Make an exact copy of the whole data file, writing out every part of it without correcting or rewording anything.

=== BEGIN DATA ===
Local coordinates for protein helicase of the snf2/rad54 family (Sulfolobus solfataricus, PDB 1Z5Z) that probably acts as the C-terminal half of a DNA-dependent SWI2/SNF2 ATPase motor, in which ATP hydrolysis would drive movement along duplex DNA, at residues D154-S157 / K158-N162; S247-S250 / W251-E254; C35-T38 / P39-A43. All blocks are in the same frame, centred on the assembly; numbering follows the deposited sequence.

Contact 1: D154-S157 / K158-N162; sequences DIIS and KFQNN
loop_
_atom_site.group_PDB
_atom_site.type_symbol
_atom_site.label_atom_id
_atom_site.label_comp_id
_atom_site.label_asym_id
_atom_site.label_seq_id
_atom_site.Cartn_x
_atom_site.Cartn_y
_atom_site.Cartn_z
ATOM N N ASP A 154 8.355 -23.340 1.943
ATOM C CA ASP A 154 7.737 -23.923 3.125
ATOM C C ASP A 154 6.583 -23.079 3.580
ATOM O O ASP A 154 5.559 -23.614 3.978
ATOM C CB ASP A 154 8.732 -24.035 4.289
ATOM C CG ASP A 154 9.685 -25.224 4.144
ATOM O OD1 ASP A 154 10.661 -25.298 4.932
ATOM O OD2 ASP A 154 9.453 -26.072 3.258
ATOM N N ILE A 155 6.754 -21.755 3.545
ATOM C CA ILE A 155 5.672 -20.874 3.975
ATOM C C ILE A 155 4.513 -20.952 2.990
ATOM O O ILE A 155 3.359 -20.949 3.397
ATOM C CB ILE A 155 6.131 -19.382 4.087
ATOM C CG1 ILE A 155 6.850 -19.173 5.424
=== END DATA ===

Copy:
Local coordinates for protein helicase of the snf2/rad54 family (Sulfolobus solfataricus, PDB 1Z5Z) that probably acts as the C-terminal half of a DNA-dependent SWI2/SNF2 ATPase motor, in which ATP hydrolysis would drive movement along duplex DNA, at residues D154-S157 / K158-N162; S247-S250 / W251-E254; C35-T38 / P39-A43. All blocks are in the same frame, centred on the assembly; numbering follows the deposited sequence.

Contact 1: D154-S157 / K158-N162; sequences DIIS and KFQNN
loop_
_atom_site.group_PDB
_atom_site.type_symbol
_atom_site.label_atom_id
_atom_site.label_comp_id
_atom_site.label_asym_id
_atom_site.label_seq_id
_atom_site.Cartn_x
_atom_site.Cartn_y
_atom_site.Cartn_z
ATOM N N ASP A 154 8.355 -23.340 1.943
ATOM C CA ASP A 154 7.737 -23.923 3.125
ATOM C C ASP A 154 6.583 -23.079 3.580
ATOM O O ASP A 154 5.559 -23.614 3.978
ATOM C CB ASP A 154 8.732 -24.035 4.289
ATOM C CG ASP A 154 9.685 -25.224 4.144
ATOM O OD1 ASP A 154 10.661 -25.298 4.932
ATOM O OD2 ASP A 154 9.453 -26.072 3.258
ATOM N N ILE A 155 6.754 -21.755 3.545
ATOM C CA ILE A 155 5.672 -20.874 3.975
ATOM C C ILE A 155 4.513 -20.952 2.990
ATOM O O ILE A 155 3.359 -20.949 3.397
ATOM C CB ILE A 155 6.131 -19.382 4.087
ATOM C CG1 ILE A 155 6.850 -19.173 5.424